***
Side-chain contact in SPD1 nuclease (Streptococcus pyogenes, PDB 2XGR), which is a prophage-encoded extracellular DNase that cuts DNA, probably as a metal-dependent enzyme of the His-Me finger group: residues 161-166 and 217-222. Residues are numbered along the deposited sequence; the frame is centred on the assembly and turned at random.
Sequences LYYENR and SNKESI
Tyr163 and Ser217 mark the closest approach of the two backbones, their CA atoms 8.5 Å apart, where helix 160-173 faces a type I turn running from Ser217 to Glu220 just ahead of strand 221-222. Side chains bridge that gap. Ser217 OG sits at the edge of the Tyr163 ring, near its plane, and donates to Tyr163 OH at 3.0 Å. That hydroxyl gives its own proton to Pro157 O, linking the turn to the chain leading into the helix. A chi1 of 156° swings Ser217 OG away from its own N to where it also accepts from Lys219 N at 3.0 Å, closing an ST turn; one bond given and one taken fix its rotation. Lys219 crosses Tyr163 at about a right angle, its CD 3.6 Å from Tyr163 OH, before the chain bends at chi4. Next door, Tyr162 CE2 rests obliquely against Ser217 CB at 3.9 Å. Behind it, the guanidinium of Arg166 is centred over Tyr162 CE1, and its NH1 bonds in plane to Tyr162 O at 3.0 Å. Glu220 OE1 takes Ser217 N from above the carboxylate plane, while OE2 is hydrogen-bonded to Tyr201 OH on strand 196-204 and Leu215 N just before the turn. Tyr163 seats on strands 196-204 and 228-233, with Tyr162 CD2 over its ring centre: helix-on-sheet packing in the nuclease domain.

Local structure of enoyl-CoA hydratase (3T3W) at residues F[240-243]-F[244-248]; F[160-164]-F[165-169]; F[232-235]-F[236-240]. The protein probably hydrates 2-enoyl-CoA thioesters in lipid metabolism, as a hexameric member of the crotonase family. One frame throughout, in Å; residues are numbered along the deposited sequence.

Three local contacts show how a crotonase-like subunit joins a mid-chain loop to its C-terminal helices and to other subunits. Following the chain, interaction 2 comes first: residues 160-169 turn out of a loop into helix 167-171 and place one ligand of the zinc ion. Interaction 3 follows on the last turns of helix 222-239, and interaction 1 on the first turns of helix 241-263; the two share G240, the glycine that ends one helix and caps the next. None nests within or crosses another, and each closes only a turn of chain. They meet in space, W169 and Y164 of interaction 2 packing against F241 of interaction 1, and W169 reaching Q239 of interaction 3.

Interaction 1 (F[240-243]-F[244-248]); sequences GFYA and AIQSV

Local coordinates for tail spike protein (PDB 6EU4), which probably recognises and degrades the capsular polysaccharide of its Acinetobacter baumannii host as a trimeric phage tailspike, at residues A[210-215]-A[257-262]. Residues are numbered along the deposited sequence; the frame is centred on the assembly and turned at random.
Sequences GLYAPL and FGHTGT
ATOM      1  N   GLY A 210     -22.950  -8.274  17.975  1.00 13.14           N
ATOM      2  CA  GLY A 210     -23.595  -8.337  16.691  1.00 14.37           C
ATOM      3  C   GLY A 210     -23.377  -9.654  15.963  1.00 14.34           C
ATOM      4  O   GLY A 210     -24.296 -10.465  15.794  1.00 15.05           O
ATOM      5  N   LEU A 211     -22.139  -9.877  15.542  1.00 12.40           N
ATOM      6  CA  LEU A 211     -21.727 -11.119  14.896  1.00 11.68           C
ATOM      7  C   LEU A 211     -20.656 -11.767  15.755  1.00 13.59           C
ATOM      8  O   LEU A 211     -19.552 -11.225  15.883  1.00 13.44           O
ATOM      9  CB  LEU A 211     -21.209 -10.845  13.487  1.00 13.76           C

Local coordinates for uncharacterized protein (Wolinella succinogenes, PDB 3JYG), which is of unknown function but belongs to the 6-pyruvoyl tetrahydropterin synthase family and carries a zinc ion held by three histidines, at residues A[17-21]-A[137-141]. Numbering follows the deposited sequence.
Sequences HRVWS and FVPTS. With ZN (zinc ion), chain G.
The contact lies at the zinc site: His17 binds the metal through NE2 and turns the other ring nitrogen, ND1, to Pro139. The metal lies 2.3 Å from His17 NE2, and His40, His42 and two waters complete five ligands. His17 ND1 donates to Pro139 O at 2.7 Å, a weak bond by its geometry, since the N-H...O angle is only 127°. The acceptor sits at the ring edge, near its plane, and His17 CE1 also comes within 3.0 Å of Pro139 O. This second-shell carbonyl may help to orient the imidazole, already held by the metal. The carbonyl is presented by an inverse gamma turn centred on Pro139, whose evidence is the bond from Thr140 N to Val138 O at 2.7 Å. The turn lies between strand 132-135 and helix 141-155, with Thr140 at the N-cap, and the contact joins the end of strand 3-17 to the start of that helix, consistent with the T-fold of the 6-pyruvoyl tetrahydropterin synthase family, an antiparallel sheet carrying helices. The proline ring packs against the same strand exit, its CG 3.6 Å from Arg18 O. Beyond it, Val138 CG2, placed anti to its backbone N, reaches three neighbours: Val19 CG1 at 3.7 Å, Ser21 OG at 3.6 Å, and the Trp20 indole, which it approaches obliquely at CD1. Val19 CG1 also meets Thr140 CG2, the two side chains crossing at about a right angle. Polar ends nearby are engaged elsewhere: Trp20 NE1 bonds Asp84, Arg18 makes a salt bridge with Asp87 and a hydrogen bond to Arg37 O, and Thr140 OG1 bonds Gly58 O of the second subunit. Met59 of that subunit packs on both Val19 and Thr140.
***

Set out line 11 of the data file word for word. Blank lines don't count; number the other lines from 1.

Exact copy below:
ATOM      3  C   GLY A 210     -23.377  -9.654  15.963  1.00 14.34           C